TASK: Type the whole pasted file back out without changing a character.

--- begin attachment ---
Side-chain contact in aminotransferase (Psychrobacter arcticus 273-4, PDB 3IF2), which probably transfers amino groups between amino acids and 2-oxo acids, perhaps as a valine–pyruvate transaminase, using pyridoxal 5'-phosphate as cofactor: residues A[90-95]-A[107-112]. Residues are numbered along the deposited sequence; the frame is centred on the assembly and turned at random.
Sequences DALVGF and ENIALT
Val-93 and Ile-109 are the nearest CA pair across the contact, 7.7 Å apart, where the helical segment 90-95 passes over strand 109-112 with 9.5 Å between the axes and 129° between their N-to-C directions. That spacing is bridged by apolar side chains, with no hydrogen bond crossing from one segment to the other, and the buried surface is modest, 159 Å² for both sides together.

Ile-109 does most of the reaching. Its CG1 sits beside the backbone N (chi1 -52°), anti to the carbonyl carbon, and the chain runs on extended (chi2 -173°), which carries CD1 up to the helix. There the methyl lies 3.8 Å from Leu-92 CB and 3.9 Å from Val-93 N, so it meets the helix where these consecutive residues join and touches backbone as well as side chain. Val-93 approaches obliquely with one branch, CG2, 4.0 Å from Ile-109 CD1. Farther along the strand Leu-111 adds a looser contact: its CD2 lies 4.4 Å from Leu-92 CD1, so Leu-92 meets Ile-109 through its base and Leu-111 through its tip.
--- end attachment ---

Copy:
Side-chain contact in aminotransferase (Psychrobacter arcticus 273-4, PDB 3IF2), which probably transfers amino groups between amino acids and 2-oxo acids, perhaps as a valine–pyruvate transaminase, using pyridoxal 5'-phosphate as cofactor: residues A[90-95]-A[107-112]. Residues are numbered along the deposited sequence; the frame is centred on the assembly and turned at random.
Sequences DALVGF and ENIALT
Val-93 and Ile-109 are the nearest CA pair across the contact, 7.7 Å apart, where the helical segment 90-95 passes over strand 109-112 with 9.5 Å between the axes and 129° between their N-to-C directions. That spacing is bridged by apolar side chains, with no hydrogen bond crossing from one segment to the other, and the buried surface is modest, 159 Å² for both sides together.

Ile-109 does most of the reaching. Its CG1 sits beside the backbone N (chi1 -52°), anti to the carbonyl carbon, and the chain runs on extended (chi2 -173°), which carries CD1 up to the helix. There the methyl lies 3.8 Å from Leu-92 CB and 3.9 Å from Val-93 N, so it meets the helix where these consecutive residues join and touches backbone as well as side chain. Val-93 approaches obliquely with one branch, CG2, 4.0 Å from Ile-109 CD1. Farther along the strand Leu-111 adds a looser contact: its CD2 lies 4.4 Å from Leu-92 CD1, so Leu-92 meets Ile-109 through its base and Leu-111 through its tip.